How to Address Climate Change 40 Times Better

I’m constantly amazed by teams all over the world tackling climate change. This week’s climate story brings us all the way to Hawaii. Are you thinking about lush forests with waterfalls and beautiful sand beaches? Today we are looking at a different scenery:

North Kohala had suffered two centuries of logging that destroyed the native tropical sandalwood forest, and subsequent cattle grazing had denuded the land and degraded the soil.

This is the area the startup Terraformation chose for their pilot project. The goal? Reforesting native forests all over the world to reverse climate change.

Their approach includes planning, training, equipment, and finding revenue opportunities with partner sites all over the world. Terraformation researched bottlenecks for forest restoration and developed a set of solutions:

On the left you see the off-grid seed laboratory. It can be used to dry, process and store seeds. In the center is a complete greenhouse with pots, trays and irrigation to grow seedlings. On the right side is a solar powered reverse osmosis system. It provides fresh water for young forest plants. And the best thing? They all fit in a shipping container and can be used off-grid, anywhere in the world. With these solutions Terraformation wants to assure long-term success:

Restoration means a lot more than putting trees in the ground. It’s about bringing back complex native ecosystems, starting with the right species and scaling up with the right tools.

What does all this have to do with climate change? We have to cut emissions in half by 2030 to limit global warming to 1.5 degree Celsius. A new report from America All In outlines a roadmap: Drastically cut emissions for electricity and transportation. Lower emissions for buildings and industries such as steel and concrete. We have to limit the amount of new greenhouse gases going in the atmosphere.

At the same time we have to capture existing greenhouse gases. Nature based solutions such as re-growing native forests are on the forefront of these capturing efforts. Why native forests? They store carbon in leaves, tree trunks, roots, and in the soil. A study published in Nature found natural forests are 40 times better than plantations at storing carbon.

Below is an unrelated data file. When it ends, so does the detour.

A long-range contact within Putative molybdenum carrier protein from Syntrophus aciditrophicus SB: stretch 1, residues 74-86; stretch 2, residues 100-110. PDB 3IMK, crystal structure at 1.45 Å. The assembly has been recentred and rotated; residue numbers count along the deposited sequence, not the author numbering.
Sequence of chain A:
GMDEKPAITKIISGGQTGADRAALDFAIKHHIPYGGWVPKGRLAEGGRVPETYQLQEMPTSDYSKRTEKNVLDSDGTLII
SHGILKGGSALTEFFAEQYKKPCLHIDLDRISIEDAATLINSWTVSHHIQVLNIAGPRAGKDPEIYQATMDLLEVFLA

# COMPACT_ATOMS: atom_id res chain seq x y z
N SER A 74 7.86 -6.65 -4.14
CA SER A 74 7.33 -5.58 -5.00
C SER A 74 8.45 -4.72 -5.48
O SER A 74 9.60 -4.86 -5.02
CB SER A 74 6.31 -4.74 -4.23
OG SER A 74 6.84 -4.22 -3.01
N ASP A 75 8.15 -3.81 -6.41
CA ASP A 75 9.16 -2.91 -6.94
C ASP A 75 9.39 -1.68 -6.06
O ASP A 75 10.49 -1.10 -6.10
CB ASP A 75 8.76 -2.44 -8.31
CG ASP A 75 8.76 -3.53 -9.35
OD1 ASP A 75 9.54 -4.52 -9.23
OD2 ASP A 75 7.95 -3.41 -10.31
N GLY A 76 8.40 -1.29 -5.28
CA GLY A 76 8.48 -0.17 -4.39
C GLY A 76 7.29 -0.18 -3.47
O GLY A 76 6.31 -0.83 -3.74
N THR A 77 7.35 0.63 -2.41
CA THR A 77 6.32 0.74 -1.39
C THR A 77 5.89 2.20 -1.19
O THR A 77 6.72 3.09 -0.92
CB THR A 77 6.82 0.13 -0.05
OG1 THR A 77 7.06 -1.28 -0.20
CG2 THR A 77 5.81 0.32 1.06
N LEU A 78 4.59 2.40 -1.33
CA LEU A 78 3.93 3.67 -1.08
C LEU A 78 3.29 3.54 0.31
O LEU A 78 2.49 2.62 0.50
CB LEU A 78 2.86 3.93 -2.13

Terraformation’s goal to reforest native forests is a great approach. We need to re-create these thriving ecosystems at a large scale to draw in significant amounts of carbon.

Terraformation’s founder has a proven expertise in running and scaling successful companies. Combined with access to a huge amount of funding, their company sounds extremely promising. I hope they will be able to help locals all over the world grow and maintain native forests. This is yet another startup I can’t wait to hear more success stories from!

A Surprise Hero Taking on Global Warming

This week’s climate story brings us to Central Africa. Imagine walking through a dense rainforest. Suddenly you hear a cracking noise and between the tree trunks you detect movement. And then, from the protection of the trees, a majestic forest elephant emerges.

One of the natural ways to capture greenhouse gases and avoid more global warming are trees. Trees capture and store carbon in their trunks, branches and leaves, but also in their vast network of roots. Not all trees are equal when it comes to carbon capture. Big, mature trees in primary forests are able to capture the most amount.

Central Africa has the second biggest rainforest in the world. How can we protect it? And how can we regrow forests we have lost? Turns out, we have a superhero who specializes on this job: The African forest elephant. This amazing animal thins out forests, optimizing light and water supply for trees to grow bigger and stronger.

This week’s climate story features an IMF article by Ralph Chami, Connel Fullenkamp, Thomas Cosimano and Fabio Berzaghi. They describe how elephant activities increase carbon storage, what benefits they bring, and what value African forest elephants have. This is how it works:

While foraging for food they thin out the forest, creating a healthy forest environment. One forest elephant can stimulate a net increase in carbon capture of 9,000 metric tons of carbon dioxide per square kilometer. That’s an equivalent of nearly 2000 passenger cars driven for a year.

What I like most about this article is that it connects environmental systems with a monetary value. The authors calculate the carbon value of a single forest elephant as $1.75 million.

Unfortunately, these elephants are fighting an existential threat, with poaching and deforestation pushing them to extinction.

So how does a monetary value help with protecting and increasing the forest elephant population? One example is a UN program that swaps debt for nature. Lenders agree to reduce a developing economy’s debt and in exchange the developing country protects specific natural resources. This sounds amazing! Let’s hope these programs gain traction soon and help protect and restore these vital ecosystems.